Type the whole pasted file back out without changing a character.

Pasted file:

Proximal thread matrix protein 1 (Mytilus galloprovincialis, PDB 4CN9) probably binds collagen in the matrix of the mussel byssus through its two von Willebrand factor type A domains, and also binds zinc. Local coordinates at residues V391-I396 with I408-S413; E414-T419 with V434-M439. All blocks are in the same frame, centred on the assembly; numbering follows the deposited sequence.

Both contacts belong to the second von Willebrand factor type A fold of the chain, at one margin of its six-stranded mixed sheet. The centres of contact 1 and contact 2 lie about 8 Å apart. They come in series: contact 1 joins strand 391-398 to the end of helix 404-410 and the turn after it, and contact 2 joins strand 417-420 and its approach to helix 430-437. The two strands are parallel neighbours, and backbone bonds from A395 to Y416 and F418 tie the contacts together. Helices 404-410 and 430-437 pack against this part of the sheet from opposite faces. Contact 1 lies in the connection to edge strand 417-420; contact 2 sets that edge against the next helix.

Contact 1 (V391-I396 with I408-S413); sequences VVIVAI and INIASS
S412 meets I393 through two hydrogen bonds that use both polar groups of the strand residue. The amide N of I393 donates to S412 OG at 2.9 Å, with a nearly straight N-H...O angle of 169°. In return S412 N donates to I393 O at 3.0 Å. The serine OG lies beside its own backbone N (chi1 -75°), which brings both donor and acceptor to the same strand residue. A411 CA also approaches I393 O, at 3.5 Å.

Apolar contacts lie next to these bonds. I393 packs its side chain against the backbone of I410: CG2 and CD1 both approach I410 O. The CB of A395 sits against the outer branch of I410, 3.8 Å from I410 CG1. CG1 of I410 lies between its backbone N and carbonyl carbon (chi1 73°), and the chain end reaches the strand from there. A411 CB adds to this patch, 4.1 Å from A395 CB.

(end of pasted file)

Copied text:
Proximal thread matrix protein 1 (Mytilus galloprovincialis, PDB 4CN9) probably binds collagen in the matrix of the mussel byssus through its two von Willebrand factor type A domains, and also binds zinc. Local coordinates at residues V391-I396 with I408-S413; E414-T419 with V434-M439. All blocks are in the same frame, centred on the assembly; numbering follows the deposited sequence.

Both contacts belong to the second von Willebrand factor type A fold of the chain, at one margin of its six-stranded mixed sheet. The centres of contact 1 and contact 2 lie about 8 Å apart. They come in series: contact 1 joins strand 391-398 to the end of helix 404-410 and the turn after it, and contact 2 joins strand 417-420 and its approach to helix 430-437. The two strands are parallel neighbours, and backbone bonds from A395 to Y416 and F418 tie the contacts together. Helices 404-410 and 430-437 pack against this part of the sheet from opposite faces. Contact 1 lies in the connection to edge strand 417-420; contact 2 sets that edge against the next helix.

Contact 1 (V391-I396 with I408-S413); sequences VVIVAI and INIASS
S412 meets I393 through two hydrogen bonds that use both polar groups of the strand residue. The amide N of I393 donates to S412 OG at 2.9 Å, with a nearly straight N-H...O angle of 169°. In return S412 N donates to I393 O at 3.0 Å. The serine OG lies beside its own backbone N (chi1 -75°), which brings both donor and acceptor to the same strand residue. A411 CA also approaches I393 O, at 3.5 Å.

Apolar contacts lie next to these bonds. I393 packs its side chain against the backbone of I410: CG2 and CD1 both approach I410 O. The CB of A395 sits against the outer branch of I410, 3.8 Å from I410 CG1. CG1 of I410 lies between its backbone N and carbonyl carbon (chi1 73°), and the chain end reaches the strand from there. A411 CB adds to this patch, 4.1 Å from A395 CB.